What opens one’s eyes to the wonders of nature? The great birder and author Roger Tory Peterson described his “epiphany,” when, as a child, he picked up an apparently dead flicker and it sprung to life in his hands and flew off. There was something about seeing the beauty of the bird’s intricate and colorful plumage so close at hand that ignited a passion that was to change the world, not only for Roger, but for so many who found, in his field guides, a portal that, once opened, would never close (Readers might be interested in how a similar thing happened to my wife, Mary Lou, upon first sighting an Elegant Trogon).
We have seen such a transformation occur among many of the people who visited our neighborhood Bald Eagle nest in Pembroke Pines, Florida. With a little help from the volunteer nest-watchers, “lookers” often turned into “observers” right before our eyes. As observers, they instantly developed an insatiable thirst for knowledge and understanding, that may lead to greater appreciation and concern, and spill over into a new ethic of conservation.
Hope flies freely on May 21, 2009:
In my Review and reflections on Liz Rosenthal’s biography of Roger Tory Peterson, I wrote:
…It was my mother who introduced me to Roger, unwittingly fanning a spark that was to grow into a flame. Only today, facing the irony of a recession and the specter of another Depression, do I realize what a sacrifice it was for my mother to spend $2.75 for the 1939 revision of the first edition of Peterson’s A Field Guide to the Birds. In today’s economy, that comes to $34.37, plus tax. The book supercharged my interest in birding and opened the door to a lifelong hobby– it might be called an obsession…
Father Tom Pincelli, the Brownsville priest-birder who serves on the board of the National Audubon Society, said it so well: “Openness to the natural world and our response to it lie at the core of what we do and why we do it.”
Related Blog entries on this subject:
How Mary Lou Became a Birder
“Birding is a fascinating, exciting, challenging game. It requires and encourages ever-growing skill. It may involve us in great adventures and wide travel, sometimes in difficult terrain. Seeking new birds to check off on our life lists may draw us further into the lives of these birds, challenging us to learn more about their life cycles, their behaviors, and ecology; and as our ecological perspectives expand, we may be stimulated to become more involved in conservation work, to protect the habitats of the many species we enjoy.” (Burton S. Guttman, Birding, February 2004)
Click on arrow, then on the little box in the lower right corner for a full-screen slide show of my photos taken at Nelson Lake:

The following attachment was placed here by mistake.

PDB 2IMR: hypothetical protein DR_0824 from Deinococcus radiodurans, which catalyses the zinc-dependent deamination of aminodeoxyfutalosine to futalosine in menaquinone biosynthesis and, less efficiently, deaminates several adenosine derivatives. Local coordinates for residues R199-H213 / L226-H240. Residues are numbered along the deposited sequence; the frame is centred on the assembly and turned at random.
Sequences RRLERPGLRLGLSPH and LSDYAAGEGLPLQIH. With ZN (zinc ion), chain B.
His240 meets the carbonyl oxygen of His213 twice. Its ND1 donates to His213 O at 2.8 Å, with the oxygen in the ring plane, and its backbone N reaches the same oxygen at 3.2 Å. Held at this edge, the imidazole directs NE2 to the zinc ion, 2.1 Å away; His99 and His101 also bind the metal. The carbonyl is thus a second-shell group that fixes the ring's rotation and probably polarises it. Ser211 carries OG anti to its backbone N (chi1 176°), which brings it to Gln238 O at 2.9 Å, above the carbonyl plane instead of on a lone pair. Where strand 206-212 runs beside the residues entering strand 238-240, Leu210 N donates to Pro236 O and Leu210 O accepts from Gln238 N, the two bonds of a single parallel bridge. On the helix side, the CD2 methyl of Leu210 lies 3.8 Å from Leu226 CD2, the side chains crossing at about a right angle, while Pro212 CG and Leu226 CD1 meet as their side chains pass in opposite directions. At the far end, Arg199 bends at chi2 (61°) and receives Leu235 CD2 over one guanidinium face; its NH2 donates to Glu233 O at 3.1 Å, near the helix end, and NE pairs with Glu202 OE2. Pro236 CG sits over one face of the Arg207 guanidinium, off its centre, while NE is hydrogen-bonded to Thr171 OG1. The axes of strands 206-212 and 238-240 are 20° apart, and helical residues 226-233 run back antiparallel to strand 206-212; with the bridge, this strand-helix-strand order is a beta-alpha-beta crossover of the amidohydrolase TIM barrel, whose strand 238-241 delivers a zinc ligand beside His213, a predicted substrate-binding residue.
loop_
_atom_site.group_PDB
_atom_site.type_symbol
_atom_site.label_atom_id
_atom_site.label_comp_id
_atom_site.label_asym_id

Unlike songbirds that fly south in winter, the timing and direction of migration of Bald Eagles varies quite a bit. Those from Canada and the northern tier of the United States tend to winter to the south, but only as far as necessary for them to find open water for fishing. Southern eagles, which lay their eggs in the dead of winter and fledge before the beginning of summer, usually move to the north during the hot summer. We can only speculate as to where the locals birds are wandering. Eagles from more southerly nests at the tip of the Florida peninsula tend not to fly great distances on migration, staying generally south of Lake Okeechobee. More northerly eagles move up the Atlantic coast, often to Maryland and Virginia, where they have been known to congregate on Chesapeake Bay. The Pembroke Pines birds are actually in between these two geographic distributions. Without radio tracking and/or colored bands, there is no way of knowing where they are.
We just hope that the adults continue the usual pattern of returning to their territory around October or November to refurbish their nest and prepare for egg-laying in mid-December. By then, we hope that the official designation of their territory as a City of Pembroke Pines Bald Eagle Sanctuary will have been accomplished.
Here in Ilinois, we see many birds that are transitory or scarce in Florida. Just after dawn on June 5, we hurried to Nelson Lake Marsh/Dick Young Forest Preserve in Batavia, Illinois, about 2 miles from our home. We entered by way of the newer north entrance, from which a paved path leads past a wetland area into extensive tall grasslands, hoping to see some species that favor such open spaces. We were not disappointed.
The Field Sparrow is usually shy and retiring, but this one posed nicely along the path:
An Eastern Meadowlark sang carols from the top of a small oak tree:
Dicksissels were abundant, and this one looked especially colorful in the harsh morning light:
Numerous Song Sparrows sang from the tops of shrubs killed by controlled burns that rejuvenated the grasslands:
This morning, Mary Lou and I returned to Nelson Lake for a pleasant two-hour walk. This time we came in the east gate, where the habitats varied from open grassland to second growth hardwood woodlands. The skies were overcast, and it was cool (by Florida standards) 61 degrees with little wind. We walked leisurely along the southern perimeter of the lake, taking in the songs of local resident birds: scores of Common Yellowthroats, robins, catbirds and goldfinches, and at least a dozen Swamp Sparrows. The latter stayed out of sight as their loud trills filled the air. Also invisible were a Marsh Wren and several Sedge Wrens. Several Turkey Vultures tilted above. A Brown Thrasher sang vigorously. At first I thought I was hearing a mockingbird, as this thrasher violated the norm by often repeating the same melodic phrases more than twice, even launching into a stanza of variations on a single series of tones, repeating it even five or six times.
A Yellow Warbler with particularly bright plumage greeted us this morning:
This Baltimore Oriole competed for the distinction of being the bird with the most brilliant coat:
As we were walking back to the parking lot, a large dark bird rose up from near the edge of the lake. At first we almost dismissed it as another vulture, but many hours of eagle-watching back home paid off, as we both recognized the familiar shape of a Bald Eagle: long narrow wings held out flat, elongated head and neck, and substantial fanned tail. The lighting conditions were so poor that we were uncertain as to whether it had the all-white head and tail of an adult. Seeing the eagle made us suddenly feel closer to our eagle-watching friends in Florida.
Back home, my photos (with apologies for their poor quality) confirmed that the eagle was at least four or five years old, as its head and tail were pure white: